White House report notes that sequestration will also affect higher education funding

Katie LaPotin, Red Alert Politics, March 1, 2013

The sequestration cuts that went into effect today are not just impacting the defense industry – they’re going to make it that much harder for college students to obtain and pay off their federal loans.

White House report released today found that the sequestration cuts will result in an 8.2 percent across-the-board program cut for many college funding programs, including federal work-study programs and the Supplemental Education Opportunity Grant, which provides need-based grants to lower-income students pursuing postsecondary degrees. Pell Grants for fiscal year 2013 will be protected from the cuts, however.

Education Secretary Arne Duncan warned about the potential cuts during a White House briefing on Wednesday, noting that the cuts will impact lower- and middle-class students the most.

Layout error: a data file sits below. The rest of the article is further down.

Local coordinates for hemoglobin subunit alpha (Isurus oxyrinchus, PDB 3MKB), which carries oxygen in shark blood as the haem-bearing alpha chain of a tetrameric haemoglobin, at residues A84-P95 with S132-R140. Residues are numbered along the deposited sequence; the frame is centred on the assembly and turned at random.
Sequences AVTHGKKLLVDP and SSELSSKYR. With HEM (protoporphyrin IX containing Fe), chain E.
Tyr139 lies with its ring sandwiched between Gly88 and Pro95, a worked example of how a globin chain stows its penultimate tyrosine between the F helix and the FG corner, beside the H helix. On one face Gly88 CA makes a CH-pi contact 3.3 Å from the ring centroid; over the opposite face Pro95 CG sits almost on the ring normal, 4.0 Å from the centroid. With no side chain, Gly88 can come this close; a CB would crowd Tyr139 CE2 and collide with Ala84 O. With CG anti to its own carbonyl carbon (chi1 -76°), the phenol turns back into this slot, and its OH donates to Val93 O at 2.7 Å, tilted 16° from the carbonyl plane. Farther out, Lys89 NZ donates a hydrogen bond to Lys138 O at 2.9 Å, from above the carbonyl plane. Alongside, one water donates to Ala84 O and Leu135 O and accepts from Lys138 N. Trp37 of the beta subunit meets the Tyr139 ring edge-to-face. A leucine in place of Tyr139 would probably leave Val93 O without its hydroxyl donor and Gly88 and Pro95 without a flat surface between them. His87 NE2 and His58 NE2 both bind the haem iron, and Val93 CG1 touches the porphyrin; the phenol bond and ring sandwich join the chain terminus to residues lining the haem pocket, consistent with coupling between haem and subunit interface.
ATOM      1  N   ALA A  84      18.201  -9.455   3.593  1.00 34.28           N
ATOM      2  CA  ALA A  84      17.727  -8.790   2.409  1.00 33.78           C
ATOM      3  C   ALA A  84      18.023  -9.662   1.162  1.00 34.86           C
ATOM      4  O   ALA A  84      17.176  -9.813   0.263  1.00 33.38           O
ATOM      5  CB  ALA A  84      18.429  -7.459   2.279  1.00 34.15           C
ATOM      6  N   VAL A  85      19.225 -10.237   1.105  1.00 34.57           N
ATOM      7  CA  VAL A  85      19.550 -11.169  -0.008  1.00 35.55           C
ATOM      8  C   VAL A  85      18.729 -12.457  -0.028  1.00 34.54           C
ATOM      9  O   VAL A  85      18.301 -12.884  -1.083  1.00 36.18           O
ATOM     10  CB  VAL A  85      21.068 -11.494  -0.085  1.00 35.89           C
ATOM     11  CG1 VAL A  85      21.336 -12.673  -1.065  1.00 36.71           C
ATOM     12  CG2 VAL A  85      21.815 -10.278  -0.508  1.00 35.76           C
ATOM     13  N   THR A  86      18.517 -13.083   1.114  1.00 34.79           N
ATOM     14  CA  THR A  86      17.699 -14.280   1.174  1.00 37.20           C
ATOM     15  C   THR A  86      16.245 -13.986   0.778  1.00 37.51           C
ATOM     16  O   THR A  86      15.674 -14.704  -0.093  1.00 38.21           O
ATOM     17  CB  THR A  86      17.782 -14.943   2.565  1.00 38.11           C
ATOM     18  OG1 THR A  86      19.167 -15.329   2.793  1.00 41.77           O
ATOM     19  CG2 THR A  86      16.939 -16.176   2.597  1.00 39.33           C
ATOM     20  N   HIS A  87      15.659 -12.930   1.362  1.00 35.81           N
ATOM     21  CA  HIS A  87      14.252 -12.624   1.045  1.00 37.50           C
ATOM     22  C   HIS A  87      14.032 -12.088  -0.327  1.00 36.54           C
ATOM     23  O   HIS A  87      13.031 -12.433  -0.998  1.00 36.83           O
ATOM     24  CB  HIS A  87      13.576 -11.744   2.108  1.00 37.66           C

“That ($86 million cut) would mean for the fall as many as 70,000 students would lose access to grants and to work-study opportunities,” Duncan said during the briefing. “And if young people lose access to grants and lose access to work-study, my fear… is many of them would not be able to enroll in college, would not be able to go back. And, again, do we want a less-educated workforce?”

In a statement last yearAssociation of American Universities president Hunter Rawlings warned that the cuts to mandatory spending “would have a terrible short- and long-term impact on the nation’s investments in scientific research and education.”

Federal programs whose grants sustain university research will also be victim to the sequestration cuts. Among the programs affected include the National Science Foundation, the National Institutes of Health, and the National Endowment for the Humanities, which are all expected to face a 7.6 percent across-the-board cut to mandatory spending and an 8.2 percent cut to discretionary spending.

According to the Student Aid Alliance, the federal government has already cut several programs in the past year, including the summer Pell Grant program, the in-school interest exemption for graduate and professional students, and the interest exemption during the ‘grace period’ that allowed students just out of school to get settled before accumulating interest on their loans. Eligibility to the Pell Grant program has already been cut for more than 100,000 students, and limited for hundreds of thousands more.

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